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The Movies that COULD HAVE been India's Oscar entry

Last updated on: September 24, 2013 19:55 IST

The Movies that COULD HAVE been India's Oscar entry

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Subhash K Jha in Patna

The Film Federation of India (FFI) -- that selects films for India's official entry to Oscars' Best Foreign Language Film category every year -- kicked up quite a storm with its choice of film for the 2014 Academy Awards recently.

The fact that The Lunchbox -- that garnered wide acclaim around the world during its many international film festival screenings -- was passed over didn't sit well will the makers, many film critics and viewers, who'd watched the film and loved it.

While the focus has shifted to these two films, here's a look at the shortlist from which the FFI jury -- headed by filmmaker Gautam Ghose -- picked up Gujarati film The Good Road as India's Oscar entry.

English Vinglish
Director: Gauri Shinde

USP: The story of an Indian woman struggling with the English language in a foreign country resonated universally.

Hollywood veteran Robert Redford’s daughter Amy was so impressed with Sridevi's performance that  she offered the actress a film with Meryl Streep.

French actor Mehdi Nebbou, who starred in the film, helped make it instantly relatable for global audiences.

What possibly worked against it: Too many Indian references -- ladoos, elaborate Indian-style wedding.

Read the review here.

Please click NEXT for more.

Buy The Good Road DVD right here!


Image: Sridevi in English Vinglish


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Bhaag Milkha Bhaag

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Director: Rakeysh Omprakash Mehra

USP: A truly inspiring tale of an Indian athlete's struggle to rise above his destiny, the film even moved Carl Lewis (former American track athlete), who called up Milkha Singh to congratulate him after watching it.

What possibly worked against it: Too lengthy, too many Indian historical details.

Read the review here.


Image: Farhan Akhtar in Bhaag Milkha Bhaag


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The Lunchbox

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Director: Ritesh Batra

USP: The most popular choice across the board, was hailed by Western critics -- who generally shy away from ‘Bollywood’ films -- at international film festival screenings. 

The universal theme of loneliness in urban lives.

What possibly worked against it: Would the Oscar jury warm up to the culture of dabbawallas, and other Mumbai-specific elements?

Read the review here.


Image: Irrfan Khan in The Lunchbox


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Celluloid

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Director: Kamal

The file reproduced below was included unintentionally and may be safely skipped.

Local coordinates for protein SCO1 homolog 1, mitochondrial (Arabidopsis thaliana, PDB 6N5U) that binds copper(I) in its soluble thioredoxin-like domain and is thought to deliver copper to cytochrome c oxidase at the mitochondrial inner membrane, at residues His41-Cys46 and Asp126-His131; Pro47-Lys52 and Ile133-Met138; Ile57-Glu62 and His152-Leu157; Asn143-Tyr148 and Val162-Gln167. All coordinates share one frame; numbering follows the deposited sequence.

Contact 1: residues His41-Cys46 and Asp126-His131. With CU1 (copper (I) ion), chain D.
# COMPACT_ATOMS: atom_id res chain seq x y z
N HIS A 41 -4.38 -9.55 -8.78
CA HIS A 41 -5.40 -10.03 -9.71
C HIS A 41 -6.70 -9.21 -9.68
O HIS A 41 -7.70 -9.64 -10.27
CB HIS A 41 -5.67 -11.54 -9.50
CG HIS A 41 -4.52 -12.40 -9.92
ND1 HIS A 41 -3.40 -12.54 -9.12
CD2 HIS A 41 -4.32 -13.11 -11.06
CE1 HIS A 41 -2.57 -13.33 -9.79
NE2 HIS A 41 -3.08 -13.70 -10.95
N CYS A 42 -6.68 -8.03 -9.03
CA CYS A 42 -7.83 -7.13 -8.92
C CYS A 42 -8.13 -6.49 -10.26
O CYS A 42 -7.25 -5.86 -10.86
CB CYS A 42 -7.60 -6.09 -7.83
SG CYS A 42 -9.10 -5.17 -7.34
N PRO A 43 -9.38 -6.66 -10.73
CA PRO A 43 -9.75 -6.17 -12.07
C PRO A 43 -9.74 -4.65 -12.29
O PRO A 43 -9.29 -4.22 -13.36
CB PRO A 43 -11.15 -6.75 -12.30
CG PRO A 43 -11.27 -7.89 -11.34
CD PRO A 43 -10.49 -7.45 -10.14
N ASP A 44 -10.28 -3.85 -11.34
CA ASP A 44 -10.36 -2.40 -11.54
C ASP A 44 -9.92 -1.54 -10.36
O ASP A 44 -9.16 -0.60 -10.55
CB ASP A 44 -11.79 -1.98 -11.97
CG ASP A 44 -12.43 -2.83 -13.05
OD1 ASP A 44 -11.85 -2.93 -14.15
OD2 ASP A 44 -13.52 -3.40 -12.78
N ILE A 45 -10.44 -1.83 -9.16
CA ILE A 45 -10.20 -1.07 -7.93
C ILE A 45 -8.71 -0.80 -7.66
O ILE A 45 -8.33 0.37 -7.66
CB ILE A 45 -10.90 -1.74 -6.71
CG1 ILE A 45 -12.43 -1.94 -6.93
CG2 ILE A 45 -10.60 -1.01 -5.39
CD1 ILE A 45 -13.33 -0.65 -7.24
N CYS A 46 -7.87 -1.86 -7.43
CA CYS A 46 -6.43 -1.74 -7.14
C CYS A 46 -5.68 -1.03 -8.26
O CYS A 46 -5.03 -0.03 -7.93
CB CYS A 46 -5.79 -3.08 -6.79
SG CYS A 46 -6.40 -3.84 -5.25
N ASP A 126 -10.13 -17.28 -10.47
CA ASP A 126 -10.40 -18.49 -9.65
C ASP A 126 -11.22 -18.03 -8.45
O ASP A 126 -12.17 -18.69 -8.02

USP: Pritviraj’s thoughtful performance (as Malayalam filmmaker JC Daniel, hailed as father of Malayalam cinema), the awe-inspiring story of a man who defied social norms and ostracism to make a film.

What possibly worked against it: Too rooted in the Malayalam milieu and goes too far back in time to register as a valid and important work on artistic commitment for the Western audience.

Read the review here.


Image: Chandni and Prithviraj in Celluloid


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Viswaroopam

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Director: Kamal Haasan

USP: Haasan’s stylish espionage thriller showed the star actor transform from an effeminate Kathak dancer to a national saviour. 

Its topical theme could have worked for it, especially with a western audience.

What possibly worked against it: The film was too long  and too intricately plotted.

Read the reviews here and here.


Image: Pooja Kumar and Kamal Haasan in Viswaroopam


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Shabdo

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Director: Kaushik Ganguly

USP: Ganguly’s film about real-life foley artiste Tarak Dutta (Ritwick Chakraborty), whose obsession with cinematic sound isolates him from the real world, won the national award for Best Bengali Feature Film this year.

The emotional and spiritual template of the film is easy for audiences to comprehend.

What possibly worked against it: The Western audience's understanding of Bengali cinema begins and ends with Satyajit Ray.


Image: Ritwick Chakraborty and Raima Sen in Shabdo


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Ship Of Theseus

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Director: Anand Gandhi

USP: One of those rare well-liked and intelligently made films, Anand Gandhi's Ship of Theseus would work with the Oscar jury with its impressive storytelling technique.

What possibly worked against it: The themes in two of the three subplots in the film are intensely rooted in Indian ethos and the film ends on a rather ambiguous note following a debate on modern moral degeneration. 

Read the reviews here and here.


Image: Neeraj Kabi in Ship Of Theseus


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